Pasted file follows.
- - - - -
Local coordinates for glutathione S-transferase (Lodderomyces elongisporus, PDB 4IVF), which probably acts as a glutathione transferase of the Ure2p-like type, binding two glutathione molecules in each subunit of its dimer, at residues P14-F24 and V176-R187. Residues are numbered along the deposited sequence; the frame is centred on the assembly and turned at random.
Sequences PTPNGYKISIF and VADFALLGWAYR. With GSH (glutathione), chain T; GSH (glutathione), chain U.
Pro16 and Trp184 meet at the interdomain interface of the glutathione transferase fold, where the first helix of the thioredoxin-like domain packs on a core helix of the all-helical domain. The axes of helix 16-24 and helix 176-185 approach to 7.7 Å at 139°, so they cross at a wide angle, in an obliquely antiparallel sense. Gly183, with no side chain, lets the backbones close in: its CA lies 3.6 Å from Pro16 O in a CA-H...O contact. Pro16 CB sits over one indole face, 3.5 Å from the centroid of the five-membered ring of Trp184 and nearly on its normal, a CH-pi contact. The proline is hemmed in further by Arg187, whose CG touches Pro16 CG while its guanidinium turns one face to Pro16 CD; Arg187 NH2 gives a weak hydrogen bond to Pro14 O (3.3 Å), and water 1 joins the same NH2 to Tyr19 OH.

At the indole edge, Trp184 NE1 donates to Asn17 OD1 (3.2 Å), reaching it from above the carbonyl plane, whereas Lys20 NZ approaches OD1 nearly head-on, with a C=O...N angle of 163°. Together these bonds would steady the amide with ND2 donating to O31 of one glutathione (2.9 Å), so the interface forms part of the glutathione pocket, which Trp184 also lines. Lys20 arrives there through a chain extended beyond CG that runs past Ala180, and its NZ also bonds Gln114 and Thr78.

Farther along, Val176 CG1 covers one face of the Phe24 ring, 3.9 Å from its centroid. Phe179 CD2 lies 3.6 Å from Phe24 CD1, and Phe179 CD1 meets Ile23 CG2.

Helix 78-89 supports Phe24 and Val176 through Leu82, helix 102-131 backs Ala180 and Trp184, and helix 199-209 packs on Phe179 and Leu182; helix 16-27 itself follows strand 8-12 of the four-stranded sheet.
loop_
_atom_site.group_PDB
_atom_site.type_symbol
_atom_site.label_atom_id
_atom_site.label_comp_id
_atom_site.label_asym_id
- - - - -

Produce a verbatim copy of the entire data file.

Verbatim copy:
Local coordinates for glutathione S-transferase (Lodderomyces elongisporus, PDB 4IVF), which probably acts as a glutathione transferase of the Ure2p-like type, binding two glutathione molecules in each subunit of its dimer, at residues P14-F24 and V176-R187. Residues are numbered along the deposited sequence; the frame is centred on the assembly and turned at random.
Sequences PTPNGYKISIF and VADFALLGWAYR. With GSH (glutathione), chain T; GSH (glutathione), chain U.
Pro16 and Trp184 meet at the interdomain interface of the glutathione transferase fold, where the first helix of the thioredoxin-like domain packs on a core helix of the all-helical domain. The axes of helix 16-24 and helix 176-185 approach to 7.7 Å at 139°, so they cross at a wide angle, in an obliquely antiparallel sense. Gly183, with no side chain, lets the backbones close in: its CA lies 3.6 Å from Pro16 O in a CA-H...O contact. Pro16 CB sits over one indole face, 3.5 Å from the centroid of the five-membered ring of Trp184 and nearly on its normal, a CH-pi contact. The proline is hemmed in further by Arg187, whose CG touches Pro16 CG while its guanidinium turns one face to Pro16 CD; Arg187 NH2 gives a weak hydrogen bond to Pro14 O (3.3 Å), and water 1 joins the same NH2 to Tyr19 OH.

At the indole edge, Trp184 NE1 donates to Asn17 OD1 (3.2 Å), reaching it from above the carbonyl plane, whereas Lys20 NZ approaches OD1 nearly head-on, with a C=O...N angle of 163°. Together these bonds would steady the amide with ND2 donating to O31 of one glutathione (2.9 Å), so the interface forms part of the glutathione pocket, which Trp184 also lines. Lys20 arrives there through a chain extended beyond CG that runs past Ala180, and its NZ also bonds Gln114 and Thr78.

Farther along, Val176 CG1 covers one face of the Phe24 ring, 3.9 Å from its centroid. Phe179 CD2 lies 3.6 Å from Phe24 CD1, and Phe179 CD1 meets Ile23 CG2.

Helix 78-89 supports Phe24 and Val176 through Leu82, helix 102-131 backs Ala180 and Trp184, and helix 199-209 packs on Phe179 and Leu182; helix 16-27 itself follows strand 8-12 of the four-stranded sheet.
loop_
_atom_site.group_PDB
_atom_site.type_symbol
_atom_site.label_atom_id
_atom_site.label_comp_id
_atom_site.label_asym_id